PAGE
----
Isn't picking a language to solve memory/latency issues a pre-optimization? Also I'm not sure if one can argue that libraries from one particular language are better at doing what you expect than libraries from another language.
Disclaimer: I'm trying to understand how much of what people are saying about Go is hype. People are telling me things like you can cross-compile on different platforms and output a binary, but I fail to see how these things are important for most API's and web apps.
Put another way, a high-performance platform provides a very high ceiling, allowing your application to be more brute-force with its implementation. You don't have to be sub-consciously worrying about performance gotchas while implementing your code because a high-performance platform gives you freedom to be inefficient within your application domain.
Not only that, a high-performance platform postpones your first scale event, and in some cases indefinitely defers it. I've found that applications on high-performance platforms tend to be easier to deal with on a day-to-day basis because they do not collect the various deployment performance-oriented cruft that you typically see with low-performance systems. High-performance platforms have simpler system architecture (fewer external processes, less monitoring overhead, etc.)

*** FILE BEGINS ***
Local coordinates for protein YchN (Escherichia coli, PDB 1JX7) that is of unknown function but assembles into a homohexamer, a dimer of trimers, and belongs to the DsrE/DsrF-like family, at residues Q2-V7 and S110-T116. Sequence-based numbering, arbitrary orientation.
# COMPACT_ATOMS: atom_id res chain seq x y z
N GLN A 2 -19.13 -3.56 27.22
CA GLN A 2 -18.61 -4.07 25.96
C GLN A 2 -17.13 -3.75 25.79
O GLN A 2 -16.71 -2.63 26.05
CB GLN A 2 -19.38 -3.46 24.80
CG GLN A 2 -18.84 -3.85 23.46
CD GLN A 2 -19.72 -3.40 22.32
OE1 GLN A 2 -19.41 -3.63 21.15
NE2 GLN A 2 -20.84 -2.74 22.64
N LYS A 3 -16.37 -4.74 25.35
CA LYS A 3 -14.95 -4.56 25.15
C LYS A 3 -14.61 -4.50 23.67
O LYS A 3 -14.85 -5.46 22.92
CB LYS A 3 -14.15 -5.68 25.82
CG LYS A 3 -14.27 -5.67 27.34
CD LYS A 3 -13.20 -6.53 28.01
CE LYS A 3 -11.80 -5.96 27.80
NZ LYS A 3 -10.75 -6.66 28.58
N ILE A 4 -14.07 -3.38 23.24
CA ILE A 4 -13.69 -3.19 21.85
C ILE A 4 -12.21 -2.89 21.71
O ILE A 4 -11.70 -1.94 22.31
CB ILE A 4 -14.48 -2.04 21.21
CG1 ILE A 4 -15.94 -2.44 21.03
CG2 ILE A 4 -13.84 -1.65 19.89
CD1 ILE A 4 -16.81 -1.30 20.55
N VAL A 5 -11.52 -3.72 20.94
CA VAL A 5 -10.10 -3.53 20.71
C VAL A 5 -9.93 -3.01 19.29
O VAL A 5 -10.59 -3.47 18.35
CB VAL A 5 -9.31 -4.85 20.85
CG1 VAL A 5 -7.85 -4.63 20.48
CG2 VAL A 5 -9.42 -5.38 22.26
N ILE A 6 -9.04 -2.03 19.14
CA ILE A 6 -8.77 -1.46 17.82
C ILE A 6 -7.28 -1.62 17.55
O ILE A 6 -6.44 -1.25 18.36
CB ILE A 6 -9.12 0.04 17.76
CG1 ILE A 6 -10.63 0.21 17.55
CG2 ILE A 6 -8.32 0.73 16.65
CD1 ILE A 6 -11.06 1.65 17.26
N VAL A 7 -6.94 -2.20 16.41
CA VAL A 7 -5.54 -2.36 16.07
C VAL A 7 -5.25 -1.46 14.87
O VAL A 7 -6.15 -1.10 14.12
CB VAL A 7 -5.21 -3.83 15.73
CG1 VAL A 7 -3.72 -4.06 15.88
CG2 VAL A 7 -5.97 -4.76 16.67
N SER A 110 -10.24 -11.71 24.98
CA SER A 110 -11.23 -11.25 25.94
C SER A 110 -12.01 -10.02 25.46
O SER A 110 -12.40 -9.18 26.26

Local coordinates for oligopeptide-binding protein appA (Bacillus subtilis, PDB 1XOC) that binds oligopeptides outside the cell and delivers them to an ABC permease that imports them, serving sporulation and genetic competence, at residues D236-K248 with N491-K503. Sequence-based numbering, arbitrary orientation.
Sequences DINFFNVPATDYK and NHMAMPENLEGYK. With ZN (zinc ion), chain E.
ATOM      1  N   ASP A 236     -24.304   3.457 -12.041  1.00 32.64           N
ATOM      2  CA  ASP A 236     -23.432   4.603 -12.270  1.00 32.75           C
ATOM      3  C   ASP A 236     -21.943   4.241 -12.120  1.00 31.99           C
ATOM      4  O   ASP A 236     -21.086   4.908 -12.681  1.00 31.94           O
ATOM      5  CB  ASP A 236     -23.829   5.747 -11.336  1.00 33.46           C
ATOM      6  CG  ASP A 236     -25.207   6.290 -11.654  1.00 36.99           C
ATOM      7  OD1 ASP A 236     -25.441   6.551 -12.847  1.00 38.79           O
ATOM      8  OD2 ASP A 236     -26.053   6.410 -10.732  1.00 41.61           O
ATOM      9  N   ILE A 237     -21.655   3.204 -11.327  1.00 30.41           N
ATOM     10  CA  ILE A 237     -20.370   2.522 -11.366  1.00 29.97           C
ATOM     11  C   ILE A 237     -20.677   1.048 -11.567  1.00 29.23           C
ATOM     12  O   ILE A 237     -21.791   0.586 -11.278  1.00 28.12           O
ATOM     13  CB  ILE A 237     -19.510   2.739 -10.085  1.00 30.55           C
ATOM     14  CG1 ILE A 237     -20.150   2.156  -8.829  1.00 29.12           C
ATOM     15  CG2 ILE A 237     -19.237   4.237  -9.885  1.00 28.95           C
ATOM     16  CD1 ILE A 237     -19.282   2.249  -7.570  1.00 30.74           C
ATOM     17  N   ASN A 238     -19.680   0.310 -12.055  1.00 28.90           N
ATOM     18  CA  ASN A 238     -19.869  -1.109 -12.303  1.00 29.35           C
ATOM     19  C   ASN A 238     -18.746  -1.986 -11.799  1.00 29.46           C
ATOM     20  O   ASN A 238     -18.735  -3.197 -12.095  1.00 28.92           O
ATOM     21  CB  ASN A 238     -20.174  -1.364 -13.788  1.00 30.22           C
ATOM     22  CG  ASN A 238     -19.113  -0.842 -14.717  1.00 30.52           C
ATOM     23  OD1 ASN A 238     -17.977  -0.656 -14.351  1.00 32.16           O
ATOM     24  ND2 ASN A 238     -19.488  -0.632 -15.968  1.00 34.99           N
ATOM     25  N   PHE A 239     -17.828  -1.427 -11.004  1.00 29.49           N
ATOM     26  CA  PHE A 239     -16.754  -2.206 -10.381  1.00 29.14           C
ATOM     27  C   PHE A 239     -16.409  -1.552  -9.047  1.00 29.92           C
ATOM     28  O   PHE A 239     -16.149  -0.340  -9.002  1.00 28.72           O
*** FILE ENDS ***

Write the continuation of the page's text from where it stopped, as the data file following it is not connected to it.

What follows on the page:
A bonus is that the user experience will be just that much better thanks to low-latency responses.
You shrug off the established players but all else is very much not equal. Until Go has its own mature Django or WordPress projects, you're spending a lot more time reimplementing the wheel.
A framework gets you going real quick, but at some point, probably 3-6 months in, you'll need to do something that the framework doesn't like. At that point the framework suddenly becomes a hindrance rather than a help. You spend more and more time fighting the framework and writing more and more code that lives outside the framework. After a few years you've wasted way more time than you ever gained from using the framework.